Sycamore (Acer pseudoplatanus) and Norway maple (Acer platanoides) are by far the commonest maples in Dulwich, as elsewhere in the country, but they can be difficult to tell apart. This article suggests a way of doing so, using the “rule of three” (that an ID can only confidently be given if a species can be distinguished from others in at least three different ways). In this case the three features I suggest are: differences in bark, in flower and fruit, and in leaves.


Both trees have smooth grey bark when young, but they develop very differently. The bark of Norway maple remains grey throughout its life, developing closely corrugated ridges in mid- and later age. A mature sycamore develops a much browner trunk, with the bark flaking into small square plates, revealing a pinkish or orange under-bark. This can give the trunk a beautiful polychrome appearance after rain, somewhat similar to the trunk of a plane tree.

Flower and fruit

Norway maple flowers relatively early, usually a full month before sycamore. Its flowers are held above the leaf and have a characteristic acid-yellow colour. Sycamore flowers are yellow-green and held on hanging 6-12 cm tails below the leaf. Similarly, the fruits of sycamore hang below the leaves whereas those of Norway maple are usually held above. Another difference between them can most clearly be seen when their winged seed-cases fall: the two wings of a Norway maple seed-case are held much further apart than those of a sycamore.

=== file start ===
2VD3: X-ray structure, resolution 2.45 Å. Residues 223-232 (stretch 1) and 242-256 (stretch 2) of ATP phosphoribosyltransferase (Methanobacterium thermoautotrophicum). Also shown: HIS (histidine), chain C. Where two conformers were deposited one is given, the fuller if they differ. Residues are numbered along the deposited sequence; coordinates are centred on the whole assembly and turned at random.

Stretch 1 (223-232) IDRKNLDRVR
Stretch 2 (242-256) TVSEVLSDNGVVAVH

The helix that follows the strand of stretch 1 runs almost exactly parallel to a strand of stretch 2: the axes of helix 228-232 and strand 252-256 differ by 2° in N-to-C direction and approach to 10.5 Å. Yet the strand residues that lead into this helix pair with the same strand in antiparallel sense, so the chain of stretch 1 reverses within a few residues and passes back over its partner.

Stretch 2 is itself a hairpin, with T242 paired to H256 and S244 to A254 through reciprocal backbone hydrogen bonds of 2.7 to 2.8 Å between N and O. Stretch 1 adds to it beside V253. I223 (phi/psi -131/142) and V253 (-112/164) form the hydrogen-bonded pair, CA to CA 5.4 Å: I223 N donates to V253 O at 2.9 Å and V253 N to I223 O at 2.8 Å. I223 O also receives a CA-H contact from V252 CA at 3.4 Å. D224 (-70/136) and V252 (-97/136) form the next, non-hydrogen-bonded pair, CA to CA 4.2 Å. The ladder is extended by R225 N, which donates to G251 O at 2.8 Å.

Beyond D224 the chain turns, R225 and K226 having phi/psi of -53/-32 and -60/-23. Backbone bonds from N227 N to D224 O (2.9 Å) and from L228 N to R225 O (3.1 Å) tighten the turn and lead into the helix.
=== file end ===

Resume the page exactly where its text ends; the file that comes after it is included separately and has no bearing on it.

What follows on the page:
Sycamore leaves are darker green, have shallower lobes and are more coarsely toothed than those of a Norway maple, which have a much spikier outline. The autumn colour of a Norway maple is yellow-green to bright yellow, whereas that of a sycamore is brown-green to brown. In winter, the buds of sycamore are green whereas those of Norway maple are dark red-purple, occasionally blackish. Tree books usually mention that the leafstalk of a Norway maple exudes a milky latex when broken, unlike a sycamore’s. That is true, but the latex is sparse when compared with other latex-producing plants, such as spurge, so that is not always an easy distinction to make in practice.

Norway maple and sycamore both naturalize abundantly, some would say far too abundantly in the case of the latter. The nursery trade has produced many varieties of both species but they all display the characteristic differences set out above. As sycamore is an unpopular tree, there are few fully mature examples planted in public places in Dulwich. Perhaps the best local example is in Brockwell Park, to the south-east of the tennis courts. A good place to see Norway maple, a common tree in Dulwich, is the island between the junction of Alleyn Park and Hunts Slip Road. There are also plenty of naturalized saplings in the cuttings by the nearby railway track, which regenerate successfully after each “leaves on the line” clearance.